The 2019 Legislative Session is underway. The North Dakota legislature is one of just four states that hold session biennially. Here, the legislature meets for no more than 80 days, with sessions held in the odd numbered years.
Our legislature is comprised of 141 members serving 47 districts. Eighteen new members were elected in November 2018.
A breakdown of our legislators shows:
- 105 legislators live in cities with populations of 1,500 or more; 36 from towns below 1,500
- 80% are married
- 75% have bachelor’s degree or higher
- 32 are farmers
- 82% have social media accounts
- 28 are veterans or service members
Key priorities for BCBSND this session include:
- Reinsurance—The North Dakota insurance commissioner initiated a study during the interim to analyze viable state-based solutions for the state’s individual health insurance marketplace. The commissioner introduced a bill (HB 1106) to establish a reinsurance pool for the individual health insurance market.
- BCBSND has been engaged in this legislation as it supports our goal of identifying solutions to stabilize the health insurance market for our members.
- Medicaid Expansion—This program, initially passed in 2013, provides health coverage for over 20,000 low income adults age 19-64.
- BCBSND is part of a coalition of 100 health care and community organizations supporting reauthorization in 2019.
- NDPERS—The current NDPERS contract will expire June 30, 2019. A range of bills impacting governance and benefits have been introduced.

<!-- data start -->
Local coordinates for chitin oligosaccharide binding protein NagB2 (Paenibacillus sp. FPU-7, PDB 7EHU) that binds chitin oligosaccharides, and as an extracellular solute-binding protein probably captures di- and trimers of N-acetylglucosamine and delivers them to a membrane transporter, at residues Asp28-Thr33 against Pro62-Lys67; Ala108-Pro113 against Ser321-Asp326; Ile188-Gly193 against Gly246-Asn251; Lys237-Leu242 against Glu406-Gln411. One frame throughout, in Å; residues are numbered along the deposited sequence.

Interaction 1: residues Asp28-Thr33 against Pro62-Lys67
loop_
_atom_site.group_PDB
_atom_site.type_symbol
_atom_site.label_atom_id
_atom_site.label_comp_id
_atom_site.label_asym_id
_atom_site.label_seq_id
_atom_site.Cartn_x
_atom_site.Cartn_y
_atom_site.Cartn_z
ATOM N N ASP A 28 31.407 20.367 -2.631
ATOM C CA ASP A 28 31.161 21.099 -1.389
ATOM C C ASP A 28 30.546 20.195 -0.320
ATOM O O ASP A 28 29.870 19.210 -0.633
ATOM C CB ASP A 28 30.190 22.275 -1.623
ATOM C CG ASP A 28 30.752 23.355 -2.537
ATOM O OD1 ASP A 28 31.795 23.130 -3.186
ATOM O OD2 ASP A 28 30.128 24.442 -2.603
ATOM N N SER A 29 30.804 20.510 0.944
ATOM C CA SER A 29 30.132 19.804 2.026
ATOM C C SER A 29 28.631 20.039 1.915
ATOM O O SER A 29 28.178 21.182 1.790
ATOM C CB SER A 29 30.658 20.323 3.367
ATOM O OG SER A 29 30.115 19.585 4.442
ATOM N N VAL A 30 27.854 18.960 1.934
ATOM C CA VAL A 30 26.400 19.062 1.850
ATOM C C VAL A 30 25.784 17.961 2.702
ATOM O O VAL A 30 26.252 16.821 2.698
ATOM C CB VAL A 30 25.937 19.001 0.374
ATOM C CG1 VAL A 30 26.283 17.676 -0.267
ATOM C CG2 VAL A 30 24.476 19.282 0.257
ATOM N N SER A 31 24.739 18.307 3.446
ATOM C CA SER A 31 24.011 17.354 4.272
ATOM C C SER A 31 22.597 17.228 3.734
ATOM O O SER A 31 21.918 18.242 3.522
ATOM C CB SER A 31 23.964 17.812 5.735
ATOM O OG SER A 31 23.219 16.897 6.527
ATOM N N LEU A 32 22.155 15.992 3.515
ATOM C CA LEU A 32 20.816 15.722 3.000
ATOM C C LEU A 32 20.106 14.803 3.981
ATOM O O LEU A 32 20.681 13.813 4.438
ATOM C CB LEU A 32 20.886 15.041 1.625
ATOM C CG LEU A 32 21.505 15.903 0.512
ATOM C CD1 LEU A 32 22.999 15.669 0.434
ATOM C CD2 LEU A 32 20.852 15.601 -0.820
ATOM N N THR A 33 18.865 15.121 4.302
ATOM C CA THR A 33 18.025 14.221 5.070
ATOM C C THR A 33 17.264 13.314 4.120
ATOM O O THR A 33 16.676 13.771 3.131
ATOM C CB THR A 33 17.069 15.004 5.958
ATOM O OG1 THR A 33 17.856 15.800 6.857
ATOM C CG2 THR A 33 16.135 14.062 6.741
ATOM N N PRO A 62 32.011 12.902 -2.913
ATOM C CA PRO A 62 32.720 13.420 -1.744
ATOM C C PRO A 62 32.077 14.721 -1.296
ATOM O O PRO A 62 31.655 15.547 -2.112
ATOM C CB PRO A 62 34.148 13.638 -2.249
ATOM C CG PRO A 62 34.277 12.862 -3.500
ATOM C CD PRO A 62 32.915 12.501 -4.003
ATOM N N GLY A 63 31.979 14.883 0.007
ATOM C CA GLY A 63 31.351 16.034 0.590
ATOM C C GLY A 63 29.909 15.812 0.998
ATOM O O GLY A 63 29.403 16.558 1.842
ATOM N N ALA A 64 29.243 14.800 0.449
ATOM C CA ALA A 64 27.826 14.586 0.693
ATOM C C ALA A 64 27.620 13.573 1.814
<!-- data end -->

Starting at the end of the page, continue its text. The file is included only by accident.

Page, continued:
- Behavioral Health—There are a wide range of behavioral health and substance abuse bills introduced this session.
- BCBSND is actively engaged is supporting additional access and workforce for behavioral health treatment in North Dakota.
- Interstate Medical Licensing Compact—The compact is an agreement between 24 states, and one would allow licensed physicians to practice medicine across state lines within the compact if they meet the eligibility requirements. Approximately 80% of physicians meet the criteria for licensure through the IMLC.
- Workforce—Nationwide, states are competing for workers in high demand professions. Health care is one of the professions experiencing a workforce shortage and is the subject of many bills this session.
One bill asks for $10 million to create a scholarship program with the Bank of North Dakota for students enrolled in high demand or emerging programs. Students could receive grants up to $8,500 per school year, up to a cap of $17,000. It was modeled after South Dakota’s “Build” program
Another bill targets rural communities, providing matching funds through the Department of Commerce to an organization assisting in the recruitment and supply and enhancing the quality and efficiency of personnel providing health services in rural areas.
- BCBSND is supporting a range of bills aimed at enhancing North Dakota’s workforce.
As the session continues through the end of April, we will continue to engage in legislation impacting our members.